A tactical mistake

There's probably not much of what Adam Price says that I fundamentally disagree with, but one part of what he's quoted as saying in today's Western Mail is worth challenging.

He wants the Welsh Affairs Select Committee to be made up in proportion to the number of seats held in Wales, rather than the overall composition of the House of Commons.

On the surface this sounds fine, but it has major flaws.

     

The reason the WASC has an "almost statutory role" is because it, like other similar committees, represents the overall make up of the HoC. This enables these committees to make recommendations which broadly reflect how the HoC will vote on any issue. This has immense practical advantages, because the purpose of such committees is to act as a microcosm of the HoC, so as to save the whole House from having to become minutely involved in too many different areas to do any of them justice.

Ultimately power rests with the HoC as a whole, and any vote on any issue can potentially be taken by the House as a whole. Those issues that go though with just a handful of votes do so because it isn't worth the hassle of every MP voting on every issue when the outcome is going to be decided on party lines anyway. If there were a situation where a committee was balanced differently from the overall make up of the HoC, it would end up being irrelevant because they could simply vote down any proposal it makes.

The only way that could change is if some sort of convention were introduced that the HoC as a whole would not overturn the decisions of the committee. To me, that sounds very like the sort of fudge the Tories dreamt up for an English Grand Committee.

Besides that—and much more seriously—the HoC is elected by under a FPTP system which gives an artificially inflated majority to a party that represents only a minority. This is particularly the case in Wales.

Westminster Election, 2005

Lab .... 42.7% of vote ... 72.5% of seats
Con ... 21.4% of vote ... 7.5% of seats
LibDem ... 18.4% of vote ... 10.0% of seats
Plaid ... 12.6% of vote ... 7.5% of seats

I think everyone, not least the Welsh Labour MPs, knows that Labour are in for a big fall in their share of the vote in the next election. I think the moot question is whether Labour's share of the vote will be above or below the 30% mark. Yet even so I think it is a cast iron certainty that Labour will remain the party with most Welsh MPs. Again, the moot question is whether the figure will be above or below 20 seats.

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So what would Adam Price's proposal mean in practice? Assuming that there was a convention that the HoC did not overturn the WASC's recommendations, it would mean that a party with say 30% of the Welsh Westminster vote gets an effective veto on any proposed new areas of legislation for the Assembly.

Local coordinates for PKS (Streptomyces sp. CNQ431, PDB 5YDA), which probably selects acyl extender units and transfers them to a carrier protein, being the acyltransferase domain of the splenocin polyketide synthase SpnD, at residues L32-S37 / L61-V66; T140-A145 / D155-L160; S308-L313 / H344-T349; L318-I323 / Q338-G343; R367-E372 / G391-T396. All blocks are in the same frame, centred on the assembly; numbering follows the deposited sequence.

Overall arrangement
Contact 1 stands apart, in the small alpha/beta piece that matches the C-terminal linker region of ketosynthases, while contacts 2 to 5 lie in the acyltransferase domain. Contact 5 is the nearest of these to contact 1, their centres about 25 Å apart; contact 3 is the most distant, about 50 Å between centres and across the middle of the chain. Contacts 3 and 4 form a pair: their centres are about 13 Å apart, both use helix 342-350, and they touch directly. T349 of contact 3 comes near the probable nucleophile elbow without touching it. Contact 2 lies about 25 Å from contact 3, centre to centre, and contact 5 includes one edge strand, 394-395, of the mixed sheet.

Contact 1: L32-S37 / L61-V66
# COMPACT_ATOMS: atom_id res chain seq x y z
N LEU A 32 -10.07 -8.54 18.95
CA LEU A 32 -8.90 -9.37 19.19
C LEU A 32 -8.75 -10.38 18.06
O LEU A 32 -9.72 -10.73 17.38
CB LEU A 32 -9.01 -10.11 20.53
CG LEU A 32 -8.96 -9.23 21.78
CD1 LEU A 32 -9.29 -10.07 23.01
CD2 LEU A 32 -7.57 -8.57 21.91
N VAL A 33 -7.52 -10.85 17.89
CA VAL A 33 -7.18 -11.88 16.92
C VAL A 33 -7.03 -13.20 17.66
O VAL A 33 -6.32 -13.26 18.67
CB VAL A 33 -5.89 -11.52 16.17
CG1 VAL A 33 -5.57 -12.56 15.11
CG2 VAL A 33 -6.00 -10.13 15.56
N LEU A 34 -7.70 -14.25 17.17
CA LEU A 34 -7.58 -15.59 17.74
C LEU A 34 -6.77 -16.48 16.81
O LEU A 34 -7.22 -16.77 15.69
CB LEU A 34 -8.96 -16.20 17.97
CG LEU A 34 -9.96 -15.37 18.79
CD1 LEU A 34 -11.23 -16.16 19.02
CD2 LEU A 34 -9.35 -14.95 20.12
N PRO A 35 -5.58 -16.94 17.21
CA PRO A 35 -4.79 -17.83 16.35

Look at the big picture. The big constitutional issue of the day is whether the Assembly will get primary lawmaking powers. The decision about whether we get a referendum or not rests entirely with the Labour party: their votes are necessary to get the two-thirds majority in the Assembly, their majority is needed to get it through Westminster. If we now hand the WASC veto powers on a plate, then Labour will not support a referendum. Why should they? Why would they give up their power of veto?

The major factor in focusing the minds of Welsh Labour is that Westminster, and in particular the Secretary of State for Wales, has so much power over the Assembly. That's been all well and good for them while Labour has had a majority at Westminster. It has given them a "double handle" on politics in Wales. The only reason they will now change their minds is because they know they will lose the next election and someone else will hold one of those handles.

In tactical, as well as practical terms, Adam has got this one completely wrong. He is giving Labour MPs a straw to clutch at, and some of them will reach for it. As they do so, it will divert their attention from the real task at hand, which is to transfer power to the Assembly so that a future Tory Secretary of State for Wales has less influence over our own ability to make decisions on matters which affect Wales.

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